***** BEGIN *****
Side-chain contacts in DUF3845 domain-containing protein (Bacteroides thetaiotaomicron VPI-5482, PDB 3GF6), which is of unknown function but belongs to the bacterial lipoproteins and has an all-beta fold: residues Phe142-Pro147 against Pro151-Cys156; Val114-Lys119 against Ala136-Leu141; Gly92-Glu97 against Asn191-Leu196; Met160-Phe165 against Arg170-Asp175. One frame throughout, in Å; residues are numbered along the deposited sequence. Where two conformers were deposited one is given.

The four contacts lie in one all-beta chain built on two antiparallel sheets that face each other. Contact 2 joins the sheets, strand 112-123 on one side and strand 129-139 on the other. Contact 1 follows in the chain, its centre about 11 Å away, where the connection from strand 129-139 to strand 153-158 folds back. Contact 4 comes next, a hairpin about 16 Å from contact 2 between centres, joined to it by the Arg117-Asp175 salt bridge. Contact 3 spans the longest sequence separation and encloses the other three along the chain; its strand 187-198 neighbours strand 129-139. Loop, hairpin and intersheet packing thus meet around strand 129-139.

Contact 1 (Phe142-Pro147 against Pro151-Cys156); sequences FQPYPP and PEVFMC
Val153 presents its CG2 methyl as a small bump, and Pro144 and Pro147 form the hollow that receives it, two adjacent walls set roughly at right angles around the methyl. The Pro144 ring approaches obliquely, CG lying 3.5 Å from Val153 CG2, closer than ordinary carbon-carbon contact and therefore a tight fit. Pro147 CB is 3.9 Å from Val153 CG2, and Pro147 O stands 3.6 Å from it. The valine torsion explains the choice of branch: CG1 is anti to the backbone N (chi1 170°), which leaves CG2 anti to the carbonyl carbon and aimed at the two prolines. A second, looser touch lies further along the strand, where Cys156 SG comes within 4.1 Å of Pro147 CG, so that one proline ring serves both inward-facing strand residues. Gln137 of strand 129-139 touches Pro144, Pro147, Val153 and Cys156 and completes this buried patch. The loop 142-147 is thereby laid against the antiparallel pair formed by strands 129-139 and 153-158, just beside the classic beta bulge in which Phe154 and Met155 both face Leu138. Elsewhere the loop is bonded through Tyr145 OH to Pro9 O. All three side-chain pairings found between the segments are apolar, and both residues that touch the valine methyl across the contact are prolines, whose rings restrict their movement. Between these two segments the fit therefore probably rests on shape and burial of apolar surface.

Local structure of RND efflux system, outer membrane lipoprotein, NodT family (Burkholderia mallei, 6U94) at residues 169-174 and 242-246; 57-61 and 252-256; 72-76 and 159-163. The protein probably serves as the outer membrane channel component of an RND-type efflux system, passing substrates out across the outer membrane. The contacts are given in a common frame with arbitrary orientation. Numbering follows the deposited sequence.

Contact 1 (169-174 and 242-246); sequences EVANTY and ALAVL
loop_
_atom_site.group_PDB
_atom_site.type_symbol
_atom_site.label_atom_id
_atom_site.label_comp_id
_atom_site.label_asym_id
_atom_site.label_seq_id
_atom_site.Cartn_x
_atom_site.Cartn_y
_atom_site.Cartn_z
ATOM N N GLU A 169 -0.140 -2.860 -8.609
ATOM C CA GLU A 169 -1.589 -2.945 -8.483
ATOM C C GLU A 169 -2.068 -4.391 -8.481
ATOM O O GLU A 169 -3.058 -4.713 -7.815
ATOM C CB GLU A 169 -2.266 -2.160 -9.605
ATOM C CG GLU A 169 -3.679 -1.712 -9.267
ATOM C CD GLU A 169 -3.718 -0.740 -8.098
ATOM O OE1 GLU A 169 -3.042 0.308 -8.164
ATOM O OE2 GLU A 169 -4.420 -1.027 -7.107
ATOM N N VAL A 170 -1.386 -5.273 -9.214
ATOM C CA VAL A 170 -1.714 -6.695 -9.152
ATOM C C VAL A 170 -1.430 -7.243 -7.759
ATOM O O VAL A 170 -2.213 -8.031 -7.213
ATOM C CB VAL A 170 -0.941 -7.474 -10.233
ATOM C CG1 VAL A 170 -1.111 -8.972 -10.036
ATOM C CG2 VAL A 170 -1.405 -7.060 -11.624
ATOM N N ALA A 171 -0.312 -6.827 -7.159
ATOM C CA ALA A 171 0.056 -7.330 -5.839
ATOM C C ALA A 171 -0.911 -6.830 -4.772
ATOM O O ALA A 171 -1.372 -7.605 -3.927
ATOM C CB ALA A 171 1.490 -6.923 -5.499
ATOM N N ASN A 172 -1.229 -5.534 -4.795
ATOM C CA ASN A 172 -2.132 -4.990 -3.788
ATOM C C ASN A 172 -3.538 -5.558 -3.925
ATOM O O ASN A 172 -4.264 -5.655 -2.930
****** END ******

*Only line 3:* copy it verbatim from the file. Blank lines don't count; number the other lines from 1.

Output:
Contact 1 (Phe142-Pro147 against Pro151-Cys156); sequences FQPYPP and PEVFMC